How Do You Rate?

Fortune favors the bold. Can you make the tough calls at work? Take this quiz to test your leadership mettle.

In Indian mythology, Hanuman, the monkey god, is the provider of courage. It’d be nice to summon the gods to make tough calls at work. (It’d be nice just to have a monkey around.) Instead, we have to build courage. With the help of Dr. Merom Klein at Philadelphia’s Courage Institute North America and his book The Courage to Act (Davies-Black, 2003), we developed this test to gauge your courage and help you improve. Turn the page to find out if you’re as daring — or as weak — as you think you are.


Take the courage quiz

Candor >> The courage to speak and hear the truth

1] You discover a flaw in your product design just before launch. What do you do?

  • Flaw? What flaw? Lie low, let somebody else discover it and take the heat from your boss.
  • March into your boss’s office and tell her.
  • Blame your nemesis. That’s why he’s there.

2] Describe the overall tone during your team meetings.

  • “Can’t we all just get along?”
  • Tough issues get raised constructively.
  • Long, uncomfortable silences are perfect for doing email.

3] When someone disagrees with you, what do you do?

  • Restate your argument, only more loudly.
  • Let teammates engage you on the issues, and make sure everyone hears one another.
  • Challenge him to a duel, picking the weapons out of the supply cabinet.

4] You ask Bob to go over the department reviews he’s doing. As he’s discussing Dan’s team, Dan snickers. What do you do?

  • Say “Thank you for sharing,” and move on.
  • Stop the meeting. Encourage Dan to consider Bob’s message and let it sink in.
  • Add your guffaws to Dan’s snickers. Then start with the eye rolling.

Purpose >> The courage to pursue lofty goals

5] Your biotech firm has set a goal to enter into clinical trials by the end of the year on a drug that helps seniors live more comfortably. How do you get skeptics to buy in?

  • “That’s for others to worry about, not me.”
  • Communicate the vision of improving your parents’ quality of life. If you succeed, employees, the company, and the community all benefit.
  • Hold pizza parties every Friday!

6] Your sporting-goods chain needs to increase profits $1 million per store this year. How do you communicate that goal?

  • “Make the numbers, or you’ll be fired.”
  • “Put forth a little extra effort to win just one new customer a week, and we’ll make it.”
  • Two words: creative accounting.

7] How do you or your team articulate your contribution to the team’s goal?

  • “What difference does it make what I do?”
  • “I may just be the janitor, but why would buyers pick us if this place is a dump?”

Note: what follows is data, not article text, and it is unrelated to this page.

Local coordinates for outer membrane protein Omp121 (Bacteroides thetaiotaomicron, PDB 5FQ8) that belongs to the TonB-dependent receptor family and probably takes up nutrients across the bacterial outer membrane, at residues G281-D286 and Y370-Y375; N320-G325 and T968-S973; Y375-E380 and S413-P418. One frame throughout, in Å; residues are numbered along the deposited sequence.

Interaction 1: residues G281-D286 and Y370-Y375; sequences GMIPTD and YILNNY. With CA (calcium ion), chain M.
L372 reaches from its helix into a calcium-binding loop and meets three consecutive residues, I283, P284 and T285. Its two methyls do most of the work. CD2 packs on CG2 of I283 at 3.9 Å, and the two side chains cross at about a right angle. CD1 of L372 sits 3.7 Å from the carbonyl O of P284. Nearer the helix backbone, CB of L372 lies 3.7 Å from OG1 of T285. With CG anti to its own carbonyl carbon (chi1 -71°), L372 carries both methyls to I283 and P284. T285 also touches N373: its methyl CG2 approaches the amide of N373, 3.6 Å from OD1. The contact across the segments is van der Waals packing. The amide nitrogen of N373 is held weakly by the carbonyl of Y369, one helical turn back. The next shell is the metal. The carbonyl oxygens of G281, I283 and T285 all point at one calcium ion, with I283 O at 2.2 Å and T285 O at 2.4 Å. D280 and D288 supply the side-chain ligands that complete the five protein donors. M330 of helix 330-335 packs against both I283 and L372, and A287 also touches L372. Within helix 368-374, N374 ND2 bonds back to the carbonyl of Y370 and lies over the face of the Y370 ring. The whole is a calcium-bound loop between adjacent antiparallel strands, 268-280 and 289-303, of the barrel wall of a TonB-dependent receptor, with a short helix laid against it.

• “How did you find me here in the basement? Please don’t take my red stapler away.”

8] How do your employees respond to having to do something boring or unpleasant in support of the larger goal?

  • They quietly sabotage the project so they can do what they find interesting.
  • “If we succeed, then I’ll succeed, too.”
  • Resumes jam the printer each morning.

Will >> The courage to inspire

9] Which phrase best describes your attitude?

  • “My glass is half empty.”
  • “My glass is half full.”
  • “Who moved my glass?”

10] Your team’s energy is flagging. How do you revitalize it?

  • Talk to employees painstakingly about why they’re despairing.
  • Talk to employees and focus on their aspirations and hopes.
  • Requisition cauldrons to burn the witches.

11] When the team is feeling the pressure, what do you do?

  • Tell the inspiring story about when you finished a similar project solo, during a blackout.
  • Tell a joke — anything to take the edge off.
  • Stand over them screaming, “No mistakes!”

12] How do you convey to your team that they should be excited by challenges?

  • Push forward with a grim, unbreakable spirit, only working harder when adversity strikes.
  • Show confidence in them while still reinforcing that failure isn’t an option.
  • Have you tried pizza parties every Friday?

Rigor >> The courage to impose discipline and make it stick

13] When presented with a hill to conquer, what do you do?

  • Charge ahead heroically, taking the hill.
  • Design a system that lets your team take the hill, anticipating any obstacles.
  • To garner support, claim that the residents of the hill have weapons of mass destruction.

14] How do you react when offered an alternative to your way of doing things?

  • Stand by your team and your methods.Ê
  • Investigate how you can incorporate the alternative into how you already work.
  • Scream “You cannot be serious!”, throw your racquet, and get your own talk show.

15] What procedures do you use to choose between conflicting proposals?

  • Don’t steer the direction, just let the consensus emerge through a series of votes.
  • Work backward, establish criteria to score each proposal, and persuade everyone to agree with the objective evidence.
  • Let Trump decide in the boardroom.

16] A team member violates the company’s ethics code in making a sale, but it helps the team. What do you do?

  • No harm, no foul.
  • Rescind the sale under those circumstances, punishing the violator for ignoring the code.
  • No pizza for a month.

Risk >> The courage to trust

17] Bob’s employer wants each salesperson to share leads with the rest of the team. Bob’s the top seller. How should he respond?